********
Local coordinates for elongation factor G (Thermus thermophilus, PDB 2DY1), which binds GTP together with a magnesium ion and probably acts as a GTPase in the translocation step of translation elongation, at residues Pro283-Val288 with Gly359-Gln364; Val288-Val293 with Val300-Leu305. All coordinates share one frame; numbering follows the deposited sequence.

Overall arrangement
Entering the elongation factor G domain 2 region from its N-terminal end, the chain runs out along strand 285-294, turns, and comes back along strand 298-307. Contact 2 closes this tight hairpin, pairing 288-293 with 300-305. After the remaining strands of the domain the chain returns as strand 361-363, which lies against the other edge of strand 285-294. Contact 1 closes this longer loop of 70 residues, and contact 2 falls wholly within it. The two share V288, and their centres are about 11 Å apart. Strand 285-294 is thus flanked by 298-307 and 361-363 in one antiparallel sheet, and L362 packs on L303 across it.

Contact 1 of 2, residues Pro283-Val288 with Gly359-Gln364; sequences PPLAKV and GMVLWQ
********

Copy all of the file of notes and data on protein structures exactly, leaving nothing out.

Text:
Local coordinates for elongation factor G (Thermus thermophilus, PDB 2DY1), which binds GTP together with a magnesium ion and probably acts as a GTPase in the translocation step of translation elongation, at residues Pro283-Val288 with Gly359-Gln364; Val288-Val293 with Val300-Leu305. All coordinates share one frame; numbering follows the deposited sequence.

Overall arrangement
Entering the elongation factor G domain 2 region from its N-terminal end, the chain runs out along strand 285-294, turns, and comes back along strand 298-307. Contact 2 closes this tight hairpin, pairing 288-293 with 300-305. After the remaining strands of the domain the chain returns as strand 361-363, which lies against the other edge of strand 285-294. Contact 1 closes this longer loop of 70 residues, and contact 2 falls wholly within it. The two share V288, and their centres are about 11 Å apart. Strand 285-294 is thus flanked by 298-307 and 361-363 in one antiparallel sheet, and L362 packs on L303 across it.

Contact 1 of 2, residues Pro283-Val288 with Gly359-Gln364; sequences PPLAKV and GMVLWQ